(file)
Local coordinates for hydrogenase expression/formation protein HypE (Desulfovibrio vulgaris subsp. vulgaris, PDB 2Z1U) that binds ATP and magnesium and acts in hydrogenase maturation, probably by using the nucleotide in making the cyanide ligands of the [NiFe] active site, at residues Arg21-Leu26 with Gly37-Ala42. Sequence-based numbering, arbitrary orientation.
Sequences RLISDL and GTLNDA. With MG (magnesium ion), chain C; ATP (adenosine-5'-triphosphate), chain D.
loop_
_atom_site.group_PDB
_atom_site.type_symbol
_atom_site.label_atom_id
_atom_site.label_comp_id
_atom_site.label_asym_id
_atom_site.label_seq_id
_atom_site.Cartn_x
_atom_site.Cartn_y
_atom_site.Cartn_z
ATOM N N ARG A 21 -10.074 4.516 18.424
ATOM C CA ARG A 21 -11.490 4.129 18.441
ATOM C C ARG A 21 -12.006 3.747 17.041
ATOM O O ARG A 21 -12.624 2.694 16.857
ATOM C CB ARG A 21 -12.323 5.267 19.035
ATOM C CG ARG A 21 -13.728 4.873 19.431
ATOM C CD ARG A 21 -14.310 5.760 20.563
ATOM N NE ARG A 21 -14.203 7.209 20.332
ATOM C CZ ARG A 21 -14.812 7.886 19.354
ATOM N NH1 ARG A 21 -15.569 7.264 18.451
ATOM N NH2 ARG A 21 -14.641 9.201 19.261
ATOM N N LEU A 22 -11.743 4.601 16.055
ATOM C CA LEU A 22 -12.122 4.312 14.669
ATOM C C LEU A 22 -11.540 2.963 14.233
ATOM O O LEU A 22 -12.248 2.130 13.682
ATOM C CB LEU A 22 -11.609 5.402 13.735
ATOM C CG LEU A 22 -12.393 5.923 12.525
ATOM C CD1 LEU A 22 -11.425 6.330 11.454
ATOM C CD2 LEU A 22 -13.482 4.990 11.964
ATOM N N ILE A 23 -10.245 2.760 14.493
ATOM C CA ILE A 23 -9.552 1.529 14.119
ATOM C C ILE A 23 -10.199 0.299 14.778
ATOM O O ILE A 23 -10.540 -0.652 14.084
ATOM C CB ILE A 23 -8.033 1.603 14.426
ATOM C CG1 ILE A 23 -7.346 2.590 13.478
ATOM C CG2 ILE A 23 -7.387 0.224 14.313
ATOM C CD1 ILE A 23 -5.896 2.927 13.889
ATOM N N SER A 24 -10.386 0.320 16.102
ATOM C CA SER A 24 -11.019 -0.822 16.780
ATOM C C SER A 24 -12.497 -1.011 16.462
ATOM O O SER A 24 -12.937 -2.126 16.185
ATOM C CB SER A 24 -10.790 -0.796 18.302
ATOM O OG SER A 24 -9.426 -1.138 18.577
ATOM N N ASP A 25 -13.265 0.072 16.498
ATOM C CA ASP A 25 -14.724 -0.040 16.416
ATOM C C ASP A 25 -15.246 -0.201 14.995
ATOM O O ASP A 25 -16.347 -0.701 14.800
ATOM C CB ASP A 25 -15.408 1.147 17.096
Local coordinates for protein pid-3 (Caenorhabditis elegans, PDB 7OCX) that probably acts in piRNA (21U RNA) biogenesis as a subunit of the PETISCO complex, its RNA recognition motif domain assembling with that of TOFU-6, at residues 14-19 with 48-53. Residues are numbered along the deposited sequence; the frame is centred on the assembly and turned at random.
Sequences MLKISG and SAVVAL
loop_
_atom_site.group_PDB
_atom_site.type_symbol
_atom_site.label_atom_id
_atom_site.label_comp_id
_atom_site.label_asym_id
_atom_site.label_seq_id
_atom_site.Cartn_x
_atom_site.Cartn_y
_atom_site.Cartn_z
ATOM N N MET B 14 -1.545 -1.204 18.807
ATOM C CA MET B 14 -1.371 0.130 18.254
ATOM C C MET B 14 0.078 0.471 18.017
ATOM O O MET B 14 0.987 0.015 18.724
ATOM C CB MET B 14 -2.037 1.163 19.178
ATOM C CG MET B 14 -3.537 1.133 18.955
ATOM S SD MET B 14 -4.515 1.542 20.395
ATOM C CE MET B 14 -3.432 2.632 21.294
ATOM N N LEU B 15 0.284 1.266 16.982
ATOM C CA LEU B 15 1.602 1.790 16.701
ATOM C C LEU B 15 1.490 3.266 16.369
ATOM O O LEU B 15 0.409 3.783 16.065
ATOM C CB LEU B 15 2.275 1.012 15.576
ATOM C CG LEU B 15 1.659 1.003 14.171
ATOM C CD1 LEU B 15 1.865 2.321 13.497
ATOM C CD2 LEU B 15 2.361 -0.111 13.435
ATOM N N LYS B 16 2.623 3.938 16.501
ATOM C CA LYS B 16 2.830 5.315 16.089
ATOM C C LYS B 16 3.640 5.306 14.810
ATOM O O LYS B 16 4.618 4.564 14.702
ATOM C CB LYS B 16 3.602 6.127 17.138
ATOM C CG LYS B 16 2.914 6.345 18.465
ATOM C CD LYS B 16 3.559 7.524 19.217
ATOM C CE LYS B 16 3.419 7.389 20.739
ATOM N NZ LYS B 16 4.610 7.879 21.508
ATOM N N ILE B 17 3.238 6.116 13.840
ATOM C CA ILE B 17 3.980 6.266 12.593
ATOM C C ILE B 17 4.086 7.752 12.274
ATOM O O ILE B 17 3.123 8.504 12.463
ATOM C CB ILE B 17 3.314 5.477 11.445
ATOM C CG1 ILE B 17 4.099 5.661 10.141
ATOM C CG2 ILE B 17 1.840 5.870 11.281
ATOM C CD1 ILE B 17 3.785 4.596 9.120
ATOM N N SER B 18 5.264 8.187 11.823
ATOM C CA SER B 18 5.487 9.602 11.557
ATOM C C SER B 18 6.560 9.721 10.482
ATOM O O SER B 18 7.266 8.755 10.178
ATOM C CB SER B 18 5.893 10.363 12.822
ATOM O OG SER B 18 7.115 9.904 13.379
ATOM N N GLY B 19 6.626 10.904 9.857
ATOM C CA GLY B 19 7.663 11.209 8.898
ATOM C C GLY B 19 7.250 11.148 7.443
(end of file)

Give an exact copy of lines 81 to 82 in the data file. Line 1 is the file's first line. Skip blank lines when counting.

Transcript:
ATOM C C LYS B 16 3.640 5.306 14.810
ATOM O O LYS B 16 4.618 4.564 14.702